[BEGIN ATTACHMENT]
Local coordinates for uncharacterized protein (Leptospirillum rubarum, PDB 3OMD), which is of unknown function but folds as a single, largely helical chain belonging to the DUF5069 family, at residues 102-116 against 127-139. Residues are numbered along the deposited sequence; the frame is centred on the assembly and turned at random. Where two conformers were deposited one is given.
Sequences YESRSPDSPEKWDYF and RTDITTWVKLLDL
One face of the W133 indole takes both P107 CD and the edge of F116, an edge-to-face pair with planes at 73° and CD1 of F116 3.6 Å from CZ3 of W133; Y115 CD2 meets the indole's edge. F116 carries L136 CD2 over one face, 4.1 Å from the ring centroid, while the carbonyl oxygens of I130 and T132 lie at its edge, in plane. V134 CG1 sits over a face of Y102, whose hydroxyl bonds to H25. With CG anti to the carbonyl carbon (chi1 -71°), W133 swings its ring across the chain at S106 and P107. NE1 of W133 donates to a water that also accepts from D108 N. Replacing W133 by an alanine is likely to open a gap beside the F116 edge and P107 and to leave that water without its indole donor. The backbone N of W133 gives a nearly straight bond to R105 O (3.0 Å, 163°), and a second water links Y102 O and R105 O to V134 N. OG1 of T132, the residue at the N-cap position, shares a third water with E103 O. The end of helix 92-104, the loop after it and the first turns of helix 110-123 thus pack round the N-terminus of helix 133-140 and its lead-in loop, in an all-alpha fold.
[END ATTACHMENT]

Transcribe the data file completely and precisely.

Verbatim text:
Local coordinates for uncharacterized protein (Leptospirillum rubarum, PDB 3OMD), which is of unknown function but folds as a single, largely helical chain belonging to the DUF5069 family, at residues 102-116 against 127-139. Residues are numbered along the deposited sequence; the frame is centred on the assembly and turned at random. Where two conformers were deposited one is given.
Sequences YESRSPDSPEKWDYF and RTDITTWVKLLDL
One face of the W133 indole takes both P107 CD and the edge of F116, an edge-to-face pair with planes at 73° and CD1 of F116 3.6 Å from CZ3 of W133; Y115 CD2 meets the indole's edge. F116 carries L136 CD2 over one face, 4.1 Å from the ring centroid, while the carbonyl oxygens of I130 and T132 lie at its edge, in plane. V134 CG1 sits over a face of Y102, whose hydroxyl bonds to H25. With CG anti to the carbonyl carbon (chi1 -71°), W133 swings its ring across the chain at S106 and P107. NE1 of W133 donates to a water that also accepts from D108 N. Replacing W133 by an alanine is likely to open a gap beside the F116 edge and P107 and to leave that water without its indole donor. The backbone N of W133 gives a nearly straight bond to R105 O (3.0 Å, 163°), and a second water links Y102 O and R105 O to V134 N. OG1 of T132, the residue at the N-cap position, shares a third water with E103 O. The end of helix 92-104, the loop after it and the first turns of helix 110-123 thus pack round the N-terminus of helix 133-140 and its lead-in loop, in an all-alpha fold.